The NCAA has been left without a player to fill the shoes of Zion Williamson. One game into his career, Kentucky's Tyrese Maxey proved he might be up to the task. What that means for his NBA prospects, though, remains a matter of debate. Tyrese…
Tyrese Maxey began the biggest game of his young career sitting on the bench. By the time it was over, the Kentucky guard had led his team to a crucial early-season victory. Not only that, but he staked his claim as college basketball’s latest in a long line of freshman superstars.
Maxey scored a game-high 26 points in the second-ranked Wildcats’ 69-62 victory over top-ranked Michigan State. He attempted just 12 shots, drained three triples, and went 9-of-10 on free throws. That’s stellar efficiency from any player, let alone a freshman making his NCAA debut on the game’s brightest stage.
Maxey came up biggest when it mattered most, too. Following a three-point play with just over a minute remaining by Spartans senior Cassius Winston, the Wildcats’ double-digit halftime lead was suddenly cut to two. Winston is a popular preseason pick for National Player of the Year. Instead of calling a timeout to calm the nerves of his young team, Kentucky coach John Calipari put the ball in the hands of Maxey, confident the Dallas native would rise to the occasion.
It seemed like the wrong decision when Maxey found himself alone at the top of the floor, unable to shake his defender as the shot clock wound down. A few seconds later, after he drilled a pull-up 30-footer to put Kentucky up five, Maxey’s legend was officially born. The moment was coronated with a classic call from legendary broadcaster Dick Vitale.
College basketball was spoiled the last two seasons by a pair of freshmen whose stardom transcended the sport. Trae Young was among the most electrifying shooters and passers the NCAA had ever seen. And Zion Williamson was a unique force of size and athleticism that made him a true cross-cultural phenomenon.
There isn’t a player like Williamson in this season’s freshman class, and chances are that no first-year player will match Young’s historic production. But coming into 2019-20, there were fears that a substandard crop of freshmen could leave college basketball without the singular superstar who has recently come to define it.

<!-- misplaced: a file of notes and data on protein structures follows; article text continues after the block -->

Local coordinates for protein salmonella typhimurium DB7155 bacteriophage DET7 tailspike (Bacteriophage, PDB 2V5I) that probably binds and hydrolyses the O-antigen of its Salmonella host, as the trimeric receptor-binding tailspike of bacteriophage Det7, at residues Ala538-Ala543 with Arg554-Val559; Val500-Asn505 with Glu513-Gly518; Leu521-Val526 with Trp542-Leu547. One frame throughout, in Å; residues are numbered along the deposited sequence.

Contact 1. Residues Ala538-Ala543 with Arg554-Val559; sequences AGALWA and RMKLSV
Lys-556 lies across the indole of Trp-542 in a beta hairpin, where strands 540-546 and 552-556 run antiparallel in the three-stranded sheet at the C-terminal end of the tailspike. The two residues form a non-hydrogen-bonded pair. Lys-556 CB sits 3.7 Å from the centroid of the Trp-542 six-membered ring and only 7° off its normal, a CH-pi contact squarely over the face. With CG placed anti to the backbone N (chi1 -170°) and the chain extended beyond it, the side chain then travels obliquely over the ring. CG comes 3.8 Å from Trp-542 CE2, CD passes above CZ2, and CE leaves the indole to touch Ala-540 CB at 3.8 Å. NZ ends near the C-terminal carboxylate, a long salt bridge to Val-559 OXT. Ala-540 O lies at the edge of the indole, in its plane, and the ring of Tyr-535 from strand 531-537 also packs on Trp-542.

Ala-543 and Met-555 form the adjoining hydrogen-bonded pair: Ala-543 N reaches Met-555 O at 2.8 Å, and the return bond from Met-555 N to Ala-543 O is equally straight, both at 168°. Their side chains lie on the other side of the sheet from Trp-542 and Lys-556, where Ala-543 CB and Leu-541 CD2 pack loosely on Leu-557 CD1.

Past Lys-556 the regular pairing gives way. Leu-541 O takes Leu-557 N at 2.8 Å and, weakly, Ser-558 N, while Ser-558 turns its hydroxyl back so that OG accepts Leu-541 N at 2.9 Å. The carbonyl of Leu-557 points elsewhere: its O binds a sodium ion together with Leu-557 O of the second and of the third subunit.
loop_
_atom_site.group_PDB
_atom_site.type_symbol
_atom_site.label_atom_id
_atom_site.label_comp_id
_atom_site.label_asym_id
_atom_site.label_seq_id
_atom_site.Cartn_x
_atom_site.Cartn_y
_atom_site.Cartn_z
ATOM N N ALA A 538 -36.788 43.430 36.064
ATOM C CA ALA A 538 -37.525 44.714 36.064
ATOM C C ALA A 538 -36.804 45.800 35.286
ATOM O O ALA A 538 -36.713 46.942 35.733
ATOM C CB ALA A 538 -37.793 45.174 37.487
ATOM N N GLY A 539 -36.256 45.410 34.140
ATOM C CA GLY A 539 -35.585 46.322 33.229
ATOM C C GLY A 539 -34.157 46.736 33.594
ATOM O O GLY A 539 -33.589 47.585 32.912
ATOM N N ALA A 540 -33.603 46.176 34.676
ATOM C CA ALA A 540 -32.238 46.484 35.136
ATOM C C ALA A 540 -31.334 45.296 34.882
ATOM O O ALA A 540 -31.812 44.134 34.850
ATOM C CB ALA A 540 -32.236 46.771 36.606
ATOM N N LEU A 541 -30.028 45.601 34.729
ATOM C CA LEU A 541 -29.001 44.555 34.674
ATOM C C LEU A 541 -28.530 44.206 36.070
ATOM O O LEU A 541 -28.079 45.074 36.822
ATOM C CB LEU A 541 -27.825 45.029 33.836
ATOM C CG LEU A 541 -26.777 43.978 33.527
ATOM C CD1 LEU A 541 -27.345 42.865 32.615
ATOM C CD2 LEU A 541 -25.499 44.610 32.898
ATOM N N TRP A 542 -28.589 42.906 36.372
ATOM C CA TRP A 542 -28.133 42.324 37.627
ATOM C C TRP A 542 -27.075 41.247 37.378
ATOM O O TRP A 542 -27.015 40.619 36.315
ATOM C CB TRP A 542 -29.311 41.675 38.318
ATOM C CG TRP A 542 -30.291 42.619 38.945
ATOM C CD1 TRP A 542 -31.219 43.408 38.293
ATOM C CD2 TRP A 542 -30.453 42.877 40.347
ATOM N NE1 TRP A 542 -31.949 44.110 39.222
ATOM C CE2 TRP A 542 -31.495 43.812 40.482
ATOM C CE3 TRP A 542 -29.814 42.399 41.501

It’s too early to say Maxey has alleviated that concern. After all, he didn’t even start for Kentucky on Tuesday, and many recruiting services ranked him outside the top-10 players in his high school class. If his standout performance proves a harbinger of what’s to come, though, Maxey seems well on his way toward following in the footsteps of Young and Williamson.
I knew he was a good player, but I didn’t think he was going to be that dynamic, Winston said of Maxey, per The Athletic’s Kyle Tucker. He really did what he wanted out there. That was very impressive.
Maxey didn’t enter his freshman season as a candidate for the No. 1 pick in next year’s NBA Draft. Most draft gurus hadn’t even pegged him as a likely top-five selection.
Maxey’s eye-popping debut, however, has already prompted a re-evaluation of his potential. Plus athletes who score at all three levels of the floor and possess a motor that never stops running are especially valuable in today’s NBA; pace and space are more en vogue than ever.
Should Maxey keep this up, don’t be surprised when he vaults up draft boards. He will be battling North Carolina’s Cole Anthony, Georgia’s Anthony Edwards, and LaMelo Ball to earn the status as the top guard in the 2020 draft.
But there’s ample time to appraise his prospects at the next level. For now, college basketball fans should simply relish the chance to watch a player of Maxey’s talent play with such dogged intensity and competitive fire – whether or not he lives up to the immense promise of his NCAA debut.
This article was edited by Gerelyn Terzo.
Last modified: November 6, 2019 9:43 PM UTC